Caudata


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Related to Caudata: Urodela

Caudata

[kau̇·dad·ə]
(vertebrate zoology)
An equivalent name for Urodela.

Caudata

 

(tailed amphibians), an order of amphibians. The somewhat cylindrical, sometimes greatly elongated, trunk is continuous with the relatively long tail, which is more or less rounded or laterally compressed.

Caudates swim in water by making lateral motions with the tail, pressing their legs to the body and extending them backward. The legs are short and in some representatives, such as Amphiuma, very weak. In the Sirenidae the hind legs are absent. The hind legs have two to five digits. The frontal and parietal bones are paired and not fused. The vertebrae are amphicoelous or opisthocoelous, and the trunk vertebrae have short ribs. The pectoral girdle is cartilaginous. The tibia and fibula are not fused.

Development occurs without metamorphosis. Some adult caudates, such as the Sirenidae and Proteidae, retain a number of features characteristic of the larvae, such as exterior gills, gill slits, and lateral-line organs. In larvae, usually the forelegs appear first. The body length is up to 160 cm (giant salamander).

The order includes 54 genera, united in eight families: Cryptobranchidae, Sirenidae, Proteidae, Salamandridae, Amphiumidae, Ambystomatidae, Plethodontidae, and Hynobiidae. There are about 130 species, which are distributed mainly in the temperate zone of the northern hemisphere; only a few species are found in South America.

Most caudates are wholly aquatic; some live in cave waters, such as the Proteidae and the colorless and eyeless Typhlomolge rathbuni. Some live in water only during the reproductive period. A number of species are wholly terrestrial; a few caudates of the genus Aneides live in trees.

In some terrestrial caudates and in caudates living in rapidly flowing waters the lungs are usually more or less reduced or completely absent, and respiration occurs mainly through the mucosa of the mouth and pharynx, as well as through the skin. A small number of caudates, such as the Amphiumidae and Proteidae, breathe through gills even in the adult stage.

Sexual maturity occurs in the second to third year of life. Some caudates are characterized by neoteny. Some develop breeding colors and engage in a definite courtship during the reproductive period. In the majority, fertilization is internal, by means of a sperm-containing gelatinous capsule (spermatophore), which is taken up by the female into the spermatheca of the cloaca. Caudates deposit three to several hundred eggs. Terrestrial species deposit their eggs in a depression in the soil, beneath leaves, in rotten stumps, in tree hollows, and in other such places. Some species are viviparous or ovoviviparous.

Caudates feed mainly on various invertebrates; they also eat the eggs of fish and other amphibians. Large individuals even swallow small vertebrates. A few species, such as Mertensiella, can shed their tails (autotomy).

There are ten species of Caudata in the USSR, which belong to six genera: Hynobius, Ranodon, Onychodactylis fischeris, Triturus, Mertensiellae caucasicae, and Salamandra.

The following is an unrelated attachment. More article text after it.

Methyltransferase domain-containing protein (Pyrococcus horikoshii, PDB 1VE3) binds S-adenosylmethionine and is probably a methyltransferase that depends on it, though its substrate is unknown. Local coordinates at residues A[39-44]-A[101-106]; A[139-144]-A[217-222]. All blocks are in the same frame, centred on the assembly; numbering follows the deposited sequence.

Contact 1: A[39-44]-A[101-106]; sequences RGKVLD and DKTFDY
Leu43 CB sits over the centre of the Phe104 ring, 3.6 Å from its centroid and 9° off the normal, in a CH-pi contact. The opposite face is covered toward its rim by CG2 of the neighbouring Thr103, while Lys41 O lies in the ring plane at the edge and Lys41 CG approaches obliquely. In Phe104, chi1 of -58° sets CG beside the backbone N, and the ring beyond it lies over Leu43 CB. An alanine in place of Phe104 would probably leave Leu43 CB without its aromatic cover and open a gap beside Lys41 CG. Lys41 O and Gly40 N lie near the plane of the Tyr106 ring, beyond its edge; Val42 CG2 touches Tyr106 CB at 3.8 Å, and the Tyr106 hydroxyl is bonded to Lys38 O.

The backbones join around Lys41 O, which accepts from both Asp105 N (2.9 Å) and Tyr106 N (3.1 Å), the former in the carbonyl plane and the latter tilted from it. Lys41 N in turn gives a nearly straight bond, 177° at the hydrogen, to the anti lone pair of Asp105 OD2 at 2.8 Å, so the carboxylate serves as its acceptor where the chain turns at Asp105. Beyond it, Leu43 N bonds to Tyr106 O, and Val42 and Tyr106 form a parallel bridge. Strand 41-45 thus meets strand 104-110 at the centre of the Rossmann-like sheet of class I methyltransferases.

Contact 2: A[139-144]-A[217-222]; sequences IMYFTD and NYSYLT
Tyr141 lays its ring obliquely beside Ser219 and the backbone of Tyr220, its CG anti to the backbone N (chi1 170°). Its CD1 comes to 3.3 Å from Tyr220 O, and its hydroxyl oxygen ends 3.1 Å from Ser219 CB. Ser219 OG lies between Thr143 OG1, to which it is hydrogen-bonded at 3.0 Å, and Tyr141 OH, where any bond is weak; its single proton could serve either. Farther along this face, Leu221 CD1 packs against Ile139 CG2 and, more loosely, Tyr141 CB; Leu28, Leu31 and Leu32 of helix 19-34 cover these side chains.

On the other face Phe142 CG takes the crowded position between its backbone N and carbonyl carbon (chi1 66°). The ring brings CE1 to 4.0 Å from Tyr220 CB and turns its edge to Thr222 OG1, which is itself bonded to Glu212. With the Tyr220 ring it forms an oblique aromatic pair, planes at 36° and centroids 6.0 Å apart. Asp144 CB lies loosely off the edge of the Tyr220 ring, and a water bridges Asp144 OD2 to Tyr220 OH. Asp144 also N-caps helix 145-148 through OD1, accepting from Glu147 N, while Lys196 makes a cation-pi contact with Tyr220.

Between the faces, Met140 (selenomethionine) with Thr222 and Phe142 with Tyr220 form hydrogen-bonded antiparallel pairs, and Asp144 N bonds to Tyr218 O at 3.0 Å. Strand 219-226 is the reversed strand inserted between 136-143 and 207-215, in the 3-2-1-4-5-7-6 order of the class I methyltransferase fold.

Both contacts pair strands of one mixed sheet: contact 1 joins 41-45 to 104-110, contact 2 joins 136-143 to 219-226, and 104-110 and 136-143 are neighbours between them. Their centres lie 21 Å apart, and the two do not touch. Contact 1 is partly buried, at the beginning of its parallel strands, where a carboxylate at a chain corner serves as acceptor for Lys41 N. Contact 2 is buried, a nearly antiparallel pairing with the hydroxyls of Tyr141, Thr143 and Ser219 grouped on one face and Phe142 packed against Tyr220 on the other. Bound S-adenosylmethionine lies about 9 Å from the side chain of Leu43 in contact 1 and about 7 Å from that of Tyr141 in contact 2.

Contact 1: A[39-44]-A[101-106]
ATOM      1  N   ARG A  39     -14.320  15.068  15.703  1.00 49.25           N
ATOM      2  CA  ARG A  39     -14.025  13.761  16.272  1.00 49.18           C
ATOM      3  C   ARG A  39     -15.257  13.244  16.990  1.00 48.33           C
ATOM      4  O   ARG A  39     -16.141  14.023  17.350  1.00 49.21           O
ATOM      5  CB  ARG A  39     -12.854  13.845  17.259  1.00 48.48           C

REFERENCES

Zhizn’ zhivotnykh, vol. 4. Moscow, 1969.
Noble, G. K. The Biology of the Amphibia. New York, 1954.
Bishop, S. C. Handbook of Salamanders: The Salamanders of the United States, of Canada and of Lower California. Ithaca-New York, 1943. (Handbooks of American Natural History, vol. 3. Edited by A. H. Wright.)
Thorn, R. Les Salamandres d’Europe, d’Asie, et d’Afrique du Nord. Paris, 1968.

I. S. DAREVSKII

References in periodicals archive ?
Mallomonas caudata, Dinobryon divergens, and Chlamydomonas polypyrenoideum were the most common species that were collected from the all three depths.
Smilisca phaeota Leptodactylidae Leptodactylus ventrimaculatus Microhylidae Ranidae Nelsonophryne aterrima Lithobates vaillanti Pristimantis achatinus Strabomantidae Pristimantis labiosus Caudata Pristimantis latidiscus Pristimantis parvillus Plethodontidae Bolitoglossa biseriata Bolitoglossa medemi Oedipina parvipes Gymnophiona Caeciliidae Caecilia guntheri TOTAL 12 27 Orden Ind.
Growth and reproduction of the oyster drill Eupleura caudata (Say) in the York River, Virginia.
2009, Figueiredo de Andrade 2009, Albarelli and Santos-Acosta, 2010), have reported the feeding habits of some Liophis snakes, which included earthworms, arthropods, fishes, lizards, little amphibians (Anura and Caudata, including in some cases anuran larvae) and rodents.
Combined effect of salinity and temperature on the feeding, reproductive, and survival rates of Eupleura caudata (Say) (Prosobranchia: Muricidae).
0001) in the tropical dry forest of Santa Maria Tecomavaca, and Celtis caudata ([X.
All of the Caudata collected would be found where temporary breeding ponds are surrounded by appropriate forested adult habitat.
During the summer of 2002, species of Caudata were surveyed within the five forest communities within Coweeta Hydrologic Laboratory in Otto, NC.
Genome analysis in wheat-rye-Aegilops caudata trigeneric hybrids.
I found that predation by starfish, Astepias forbesi, and oyster drills, Urosalpinx cinerea and Eupleura caudata, during the warmer months and smothering by silt in early April caused most mortality.
Ecological studies on the oyster drill, Urosalpinx cinerea, in Delaware Bay, with notes on the associated drill, Eupleura caudata and with practical consideration of control methods.
The host list for Glypthelmins quieta includes five genera of anurans, Acris, Bufo, Hyla, Pseudacris and Rana; for Huematoloechus ion giplexus, two genera, Bufo and Rana; for Megalodiscus temperatus, four genera of anurans, Bufo, Hyla, Pseudacris, and Rana, five genera of Caudata, Ambystoma, Amphiuma, Desmognathus, Notophthalmus and Pseudotriton, and one genus of Serpentes, Coluber (Parker 1941; Catalano et al.